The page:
Why do I write? That’s a great question. Let’s explore.

I’ve heard some say they do not know what they feel, think, or believe  until they’ve hashed it out on the page. And though neither incessant talking nor incessant writing are the equivalent of thought (mull that over for a bit), I think there’s some instructive wisdom here. Writing requires us to slow down and contemplate language to express the complex condition of our hearts. Intentional writing allows us the opportunity to put language to the emotions, opinions, dreams, and visions we’d often otherwise ignore.

To be clear, fire does not spark the flint, and the churning of the engine does not fill the tank. In the same way, I don’t suppose  writing creates thought. But, when used in conjunction with its sisters observation, contemplation, and creativity, the written word can provide a great tools for uncovering hidden truths. It’s the shovel for the treasure, the key to the chest holding the diamond of great worth. It gives gives us the ability to see experience the buried truth.

In Portland, I sat with a group of writers in a conference room at Warner Pacific College. “We’re on a writer’s retreat,” I said, “so let’s carve out thirty minutes; let’s observe the world around us and write what we see, feel, or hear.” We scattered into the beauty of a Northwest Spring, pens and paper in hand.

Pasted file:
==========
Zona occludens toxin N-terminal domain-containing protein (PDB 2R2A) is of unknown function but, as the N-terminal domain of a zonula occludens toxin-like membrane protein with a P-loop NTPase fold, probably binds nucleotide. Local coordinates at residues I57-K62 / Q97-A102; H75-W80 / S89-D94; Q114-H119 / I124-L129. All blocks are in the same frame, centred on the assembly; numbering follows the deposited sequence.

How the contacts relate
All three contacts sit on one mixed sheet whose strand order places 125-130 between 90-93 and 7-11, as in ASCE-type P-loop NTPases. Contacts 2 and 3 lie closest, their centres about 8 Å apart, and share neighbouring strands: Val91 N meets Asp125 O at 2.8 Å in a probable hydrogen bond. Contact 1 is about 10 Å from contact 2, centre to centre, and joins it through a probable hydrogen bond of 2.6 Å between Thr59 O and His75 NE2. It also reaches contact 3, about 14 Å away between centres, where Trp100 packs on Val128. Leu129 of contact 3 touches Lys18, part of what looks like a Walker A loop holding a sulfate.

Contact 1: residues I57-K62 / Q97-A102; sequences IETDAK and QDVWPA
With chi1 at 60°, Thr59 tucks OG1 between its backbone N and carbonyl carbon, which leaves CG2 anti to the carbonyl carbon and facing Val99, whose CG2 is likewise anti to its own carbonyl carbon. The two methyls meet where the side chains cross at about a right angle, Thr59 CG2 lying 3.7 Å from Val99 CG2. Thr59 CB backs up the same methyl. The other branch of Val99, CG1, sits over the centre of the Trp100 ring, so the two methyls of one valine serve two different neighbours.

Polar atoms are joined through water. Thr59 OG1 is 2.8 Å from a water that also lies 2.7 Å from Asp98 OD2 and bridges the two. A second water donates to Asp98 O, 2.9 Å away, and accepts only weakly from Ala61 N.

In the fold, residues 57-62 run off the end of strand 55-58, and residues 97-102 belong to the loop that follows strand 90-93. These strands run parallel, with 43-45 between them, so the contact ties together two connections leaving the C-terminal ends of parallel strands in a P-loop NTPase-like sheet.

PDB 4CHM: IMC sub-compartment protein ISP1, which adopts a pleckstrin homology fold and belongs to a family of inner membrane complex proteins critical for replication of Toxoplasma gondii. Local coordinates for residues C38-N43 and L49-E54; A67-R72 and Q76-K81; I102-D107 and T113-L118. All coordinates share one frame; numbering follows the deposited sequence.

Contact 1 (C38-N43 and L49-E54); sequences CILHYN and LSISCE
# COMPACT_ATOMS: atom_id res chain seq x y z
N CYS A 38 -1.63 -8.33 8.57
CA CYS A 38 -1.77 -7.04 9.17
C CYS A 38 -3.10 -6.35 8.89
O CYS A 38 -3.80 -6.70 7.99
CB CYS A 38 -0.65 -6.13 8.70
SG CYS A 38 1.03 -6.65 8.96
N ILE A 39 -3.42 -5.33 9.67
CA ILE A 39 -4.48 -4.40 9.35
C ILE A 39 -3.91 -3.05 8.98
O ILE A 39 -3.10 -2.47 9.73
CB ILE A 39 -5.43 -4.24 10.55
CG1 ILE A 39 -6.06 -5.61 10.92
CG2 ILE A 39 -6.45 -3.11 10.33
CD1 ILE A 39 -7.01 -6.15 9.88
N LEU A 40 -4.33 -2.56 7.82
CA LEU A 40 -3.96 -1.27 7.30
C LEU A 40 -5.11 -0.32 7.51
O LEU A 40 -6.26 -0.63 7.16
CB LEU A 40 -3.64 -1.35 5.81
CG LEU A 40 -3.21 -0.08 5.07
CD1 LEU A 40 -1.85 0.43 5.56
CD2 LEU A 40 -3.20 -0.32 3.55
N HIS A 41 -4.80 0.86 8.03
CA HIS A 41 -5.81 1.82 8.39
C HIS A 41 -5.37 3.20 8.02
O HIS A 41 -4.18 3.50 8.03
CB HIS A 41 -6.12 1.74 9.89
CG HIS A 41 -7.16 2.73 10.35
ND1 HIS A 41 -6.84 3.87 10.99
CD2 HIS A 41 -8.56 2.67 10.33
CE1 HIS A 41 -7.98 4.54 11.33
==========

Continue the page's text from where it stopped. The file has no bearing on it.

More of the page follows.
After thirty minutes, we reconvened. There, I asked if anyone would be willing to share their writing, and in a moment of silence, Velynn Brown spoke. She said it was difficult to be fully present at the conference, that she and her husband had been talking about the “Black Lives Matter” campaign just days before arriving in Portland. A black family living in the Northwest, questions swirled about how they would raise their sons, what they would tell them about the state of racism in America. She paused, looked at the  sheet of paper in her hands, and said, “outside, I walked by an evergreen, and drips of thick black sap came from its side. I looked, considered, and heard God say, ‘see? sometimes even I cry.’”

Taking a deep breath, she began to read the poem she’d written by that sap-sobbing tree. The poem explored God’s lament for the recent turmoil in America, and showed God’s deep solidarity with Velynn and her family. “I haven’t revolved it yet,” she said at the end of the poem, “but I experienced God through it.”

This is the beauty of writing. Before taking her pen to nature, Velynn knew the sadness of her own heart. Writing did not create that sadness, nor did it fuel it. But, by engaging in active observation and writing with intention, she uncovered her beliefs about her relation to God, her family’s relation to God, and ultimately, God’s heart toward a lamentable world. What’s more, she gave our retreat group a gift–the gift of understanding.